Today’s column is the fourth in a four-part series about group exhibitions. These reviews illuminate the qualities that make (or break) a group show and the curatorial decisions that successfully frame multiple perspectives under a singular vision.
Margaret Bowland "Models"
Aware of how difficult it can be to draw a convincing sketch of, say, a sailboat, during a game of Pictionary, many of us are awe-struck by an artist’s ability to create a painting that copies nature so exactly that it’s mistaken for a photograph. It takes years of careful observation and daily practice to master realist techniques. It isn’t easy.
But what does realism provide the viewer beyond the “wow” factor? Skill alone is a cool visual trick. It’s impressive and fun. But skill combined with something else—something emotionally or intellectually convincing—is worth a longer look.
The 15th Annual Realism Invitational at Klaudia Marr Gallery in Santa Fe is an opportunity to compare the works of realist artists from around the world. There is a wide range of realist styles in the show, but the variety is curated well and it is possible to appreciate each work individually.
Some of the artists (Doug Webb, Daryl Poulin, Robert Peterson, and Bill Fogg) make works that demand nothing more from the viewer than admiration for the artist. There is little suggestion of a point of view about the world; there is simply a landscape or a still life or a figure presented with concentrated neutrality. As a conceptual or theoretical position this would be dynamic and interesting. But these artists are concerned with making a living rather than making a point. And that’s why these works are ultimately forgettable.
Gustavo Schmidt attempts to turn his skill into something more, but his trickiness is so silly that it obscures his sincere desire to illuminate the spiritual within the physical. “Ascension Series-Understanding”, is a traditional still life of lemons on a glass shelf in front of a shiny red silk background. Except that a lemon is ascending, literally, like Christ or the Virgin, up the center of the composition. Worse, the artist has painted “speed lines” (as comic artists call them) which indicate to you, dear viewer, that the lemon is moving up. It’s beautifully painted and intellectually embarrassing.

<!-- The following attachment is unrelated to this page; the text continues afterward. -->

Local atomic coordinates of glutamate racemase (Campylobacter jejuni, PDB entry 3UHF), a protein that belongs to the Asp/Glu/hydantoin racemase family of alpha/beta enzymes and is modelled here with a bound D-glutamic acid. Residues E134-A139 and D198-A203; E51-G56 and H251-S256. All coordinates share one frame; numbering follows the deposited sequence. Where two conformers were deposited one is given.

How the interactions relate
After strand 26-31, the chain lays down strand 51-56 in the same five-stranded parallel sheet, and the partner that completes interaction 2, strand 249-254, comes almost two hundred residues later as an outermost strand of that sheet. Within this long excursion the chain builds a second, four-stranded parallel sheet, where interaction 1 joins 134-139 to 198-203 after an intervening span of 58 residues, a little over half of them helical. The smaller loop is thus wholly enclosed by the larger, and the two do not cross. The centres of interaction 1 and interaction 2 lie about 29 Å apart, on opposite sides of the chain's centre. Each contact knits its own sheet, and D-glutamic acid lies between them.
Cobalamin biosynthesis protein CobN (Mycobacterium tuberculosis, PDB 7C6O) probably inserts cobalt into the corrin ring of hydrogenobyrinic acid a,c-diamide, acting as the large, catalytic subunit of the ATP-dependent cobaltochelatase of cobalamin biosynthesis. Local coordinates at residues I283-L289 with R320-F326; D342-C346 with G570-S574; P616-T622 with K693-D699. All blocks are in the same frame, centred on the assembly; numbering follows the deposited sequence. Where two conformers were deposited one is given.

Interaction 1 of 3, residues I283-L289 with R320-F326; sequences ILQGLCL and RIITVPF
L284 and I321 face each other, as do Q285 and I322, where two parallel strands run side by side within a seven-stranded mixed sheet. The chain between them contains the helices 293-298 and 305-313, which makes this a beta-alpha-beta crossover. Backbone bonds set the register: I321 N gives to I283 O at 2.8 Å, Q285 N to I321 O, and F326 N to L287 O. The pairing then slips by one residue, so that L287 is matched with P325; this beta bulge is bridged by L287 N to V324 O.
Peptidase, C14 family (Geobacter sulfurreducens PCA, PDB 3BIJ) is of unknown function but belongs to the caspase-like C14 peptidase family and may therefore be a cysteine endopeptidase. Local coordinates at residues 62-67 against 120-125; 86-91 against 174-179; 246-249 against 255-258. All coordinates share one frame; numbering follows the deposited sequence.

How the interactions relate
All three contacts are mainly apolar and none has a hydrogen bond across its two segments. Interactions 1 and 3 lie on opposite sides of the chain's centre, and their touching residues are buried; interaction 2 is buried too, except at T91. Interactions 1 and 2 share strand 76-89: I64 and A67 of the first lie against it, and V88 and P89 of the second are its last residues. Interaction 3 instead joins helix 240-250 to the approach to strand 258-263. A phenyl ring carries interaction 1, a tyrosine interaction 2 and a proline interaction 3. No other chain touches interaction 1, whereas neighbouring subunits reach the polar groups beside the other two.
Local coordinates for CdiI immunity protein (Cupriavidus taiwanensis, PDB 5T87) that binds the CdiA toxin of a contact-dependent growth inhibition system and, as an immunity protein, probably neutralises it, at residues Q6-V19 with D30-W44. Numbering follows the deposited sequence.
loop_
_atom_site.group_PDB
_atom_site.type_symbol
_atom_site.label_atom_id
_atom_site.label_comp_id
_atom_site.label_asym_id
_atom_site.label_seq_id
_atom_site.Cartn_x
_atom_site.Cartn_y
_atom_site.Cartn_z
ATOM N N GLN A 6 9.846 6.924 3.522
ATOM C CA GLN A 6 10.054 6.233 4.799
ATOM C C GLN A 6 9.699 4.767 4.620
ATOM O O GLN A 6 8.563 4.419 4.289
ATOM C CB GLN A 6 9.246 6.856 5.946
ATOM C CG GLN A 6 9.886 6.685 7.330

Aristides Ruiz is as technically skillful with watercolor and a ball-point pen as Schmidt is with paint. His urban landscapes and portraits (rendered with the sitter’s eyes closed) are about as photo-realist as it gets, but they reveal an honest humanity that is visceral and moving. The materials and the technique are secondary to the emotional impact of the work. In Ruiz’s work, realism is a means rather than an end.
John Brosio’s work, “Jerk in a Field”, is a poignant human comedy. A man drinks a beer while he passively watches the tornado heading his way. The message (trouble is on the horizon, and we are absurdly partying down) is what sticks in the viewer’s mind. The realistic style of the work keeps the message from being abstract; copying nature is not what the painting is about. In his artist’s statement, Brosio writes, “I tend to think of my work as more allegorical than anything, often calling juxtaposition into play, grabbing for what is "larger than life" and exploring its role in modern American identity. It is this identity which fascinates me, our increasingly constant - maybe even numb -relationship to the overt and extreme which drives the work. And the challenge for me, the fun, is an exploration of how to anchor a choice of visually allegorical elements - often seemingly disparate - into the truly inevitable relationships they actually are.”